Last Train Home
And the Silos
8 p.m. tomorrow
The Barns of Wolf Trap
The Barns is a perfect setting for roots rockers, and tomorrow offers a great pairing of two such bands -- a local favorite about to make a big move, plus a national act with a history of independent acclaim.
One hesitates to call the Silos an opening act, as this respected cult band could easily headline. Since establishing the Silos in the mid-1980s with the since-departed Bob Rupe, guitarists-vocalist Walter Salas-Humara has released numerous CDs under the band name, plus solo work that has made him a wanted man in critics' polls.
The Silos' 1987 album "Cuba," is a minor indie-rock classic (recently reissued on CD with bonus tracks), and the Salas-Humara songbook is stocked with melodic folk rock in the R.E.M. and Byrds manner.
Though the band has undergone numerous personnel changes and music industry neglect, the Silos, touring now as a trio (with Drew Glackin on bass and lap steel guitar, and Konrad Meissner on drums), are still going strong.
There's triumph, too, in the appearance of Last Train Home, the large country rock band led by Eric Brace. Yeah, he's the same guy who writes The Washington Post's Nightwatch column -- so he knows how it feels on both sides of the spotlight. Having attended dozens of Barns shows, Brace calls it "one of the best venues anywhere to see live music, so for Last Train Home to be the headlining band there is huge for me." The band opened there for Cravin' Dogs three years ago, Brace said, "so I know what it feels like to be on that stage -- and it feels amazing, by the way -- but I'm really looking forward to being the 'featured attraction,' as they say."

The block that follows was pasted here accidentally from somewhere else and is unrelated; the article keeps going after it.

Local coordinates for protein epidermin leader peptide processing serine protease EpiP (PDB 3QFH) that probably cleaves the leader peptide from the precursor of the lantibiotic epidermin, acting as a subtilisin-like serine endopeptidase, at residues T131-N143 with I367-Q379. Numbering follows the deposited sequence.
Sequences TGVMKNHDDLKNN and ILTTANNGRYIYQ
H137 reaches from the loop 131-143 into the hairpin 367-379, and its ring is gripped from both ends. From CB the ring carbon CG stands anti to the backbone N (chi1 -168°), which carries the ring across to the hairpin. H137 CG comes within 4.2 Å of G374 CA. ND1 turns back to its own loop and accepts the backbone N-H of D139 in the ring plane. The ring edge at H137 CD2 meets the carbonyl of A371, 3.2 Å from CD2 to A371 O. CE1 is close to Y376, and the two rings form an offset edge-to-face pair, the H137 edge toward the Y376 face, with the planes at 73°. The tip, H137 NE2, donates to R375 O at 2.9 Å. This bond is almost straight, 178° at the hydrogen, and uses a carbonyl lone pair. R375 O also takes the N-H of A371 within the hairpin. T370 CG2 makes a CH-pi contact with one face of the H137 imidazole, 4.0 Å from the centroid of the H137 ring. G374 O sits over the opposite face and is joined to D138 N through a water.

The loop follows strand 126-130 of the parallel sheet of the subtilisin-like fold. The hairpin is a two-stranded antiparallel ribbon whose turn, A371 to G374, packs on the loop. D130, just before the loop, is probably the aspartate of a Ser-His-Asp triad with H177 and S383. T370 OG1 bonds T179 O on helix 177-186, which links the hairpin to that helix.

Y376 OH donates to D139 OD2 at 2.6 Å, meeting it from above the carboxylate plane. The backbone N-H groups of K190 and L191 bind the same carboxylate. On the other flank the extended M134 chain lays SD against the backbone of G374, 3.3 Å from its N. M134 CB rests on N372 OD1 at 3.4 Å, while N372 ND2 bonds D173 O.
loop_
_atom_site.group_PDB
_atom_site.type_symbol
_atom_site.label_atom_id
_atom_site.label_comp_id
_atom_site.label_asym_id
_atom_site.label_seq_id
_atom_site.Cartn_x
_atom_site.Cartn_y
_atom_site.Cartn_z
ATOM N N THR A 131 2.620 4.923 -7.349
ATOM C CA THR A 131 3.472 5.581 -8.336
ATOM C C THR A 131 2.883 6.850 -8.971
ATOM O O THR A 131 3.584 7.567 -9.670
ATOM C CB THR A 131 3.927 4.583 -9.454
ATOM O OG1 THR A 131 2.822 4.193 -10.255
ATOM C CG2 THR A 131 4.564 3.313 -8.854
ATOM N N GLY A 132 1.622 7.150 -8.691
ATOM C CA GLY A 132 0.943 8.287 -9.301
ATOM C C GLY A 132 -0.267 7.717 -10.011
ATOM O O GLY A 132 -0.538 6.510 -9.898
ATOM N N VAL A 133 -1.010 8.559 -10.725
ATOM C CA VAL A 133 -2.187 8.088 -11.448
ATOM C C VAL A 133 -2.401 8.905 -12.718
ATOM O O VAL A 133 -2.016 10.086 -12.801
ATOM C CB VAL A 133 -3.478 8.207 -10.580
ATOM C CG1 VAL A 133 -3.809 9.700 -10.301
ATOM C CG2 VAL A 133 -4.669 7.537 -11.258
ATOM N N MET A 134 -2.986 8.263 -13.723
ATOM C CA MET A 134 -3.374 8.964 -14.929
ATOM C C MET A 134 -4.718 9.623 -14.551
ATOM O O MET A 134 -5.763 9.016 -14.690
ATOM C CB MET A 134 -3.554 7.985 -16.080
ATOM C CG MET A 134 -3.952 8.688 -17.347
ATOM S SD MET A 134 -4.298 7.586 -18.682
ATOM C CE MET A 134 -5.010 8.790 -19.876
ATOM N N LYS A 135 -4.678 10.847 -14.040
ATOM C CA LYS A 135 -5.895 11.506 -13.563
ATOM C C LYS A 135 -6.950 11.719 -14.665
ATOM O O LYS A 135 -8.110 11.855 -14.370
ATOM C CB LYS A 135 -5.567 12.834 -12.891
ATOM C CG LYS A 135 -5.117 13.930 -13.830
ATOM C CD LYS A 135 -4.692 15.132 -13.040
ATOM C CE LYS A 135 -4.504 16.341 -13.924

It's an exciting and perhaps bittersweet time for Brace. He's taking a leave of absence from the paper in January to devote his full energies to music.
In the past six years, the band has received multiple Washington Area Music Association awards (Wammies) and watched its local fan base grow, even as its members juggled other obligations. "Eventually," Brace said, "it became clear that we could either just continue being a popular local band, playing a couple of times a month, or that maybe we could give a shot at making a career out of it."
With a new record, "Time and Water," due out in January on a New York-based indie, Last Train Home decided it was time to spring for the full ride. "We want to do our best to get our music in front of as many people as possible," Brace said.
At press time, this Barns event was close to selling out, though the Wolf Trap Web site offered the possibility of last-minute tickets.
If you can't get to this gig, don't despair -- the Silos will be back in Northern Virginia early in the new year, and Last Train Home will be making lots more local station stops now that Brace is (almost) a free man.
-- Marianne Meyer
The Barns are at 1635 Trap Road, Vienna. Tickets for the general admission concert are $15 and can be purchased at the Barns box office; by calling Tickets.com at 703- 218-6500; or online at www.wolftrap.org. For more information, call Wolf Trap at 703- 938-2404 or visit its Web site.
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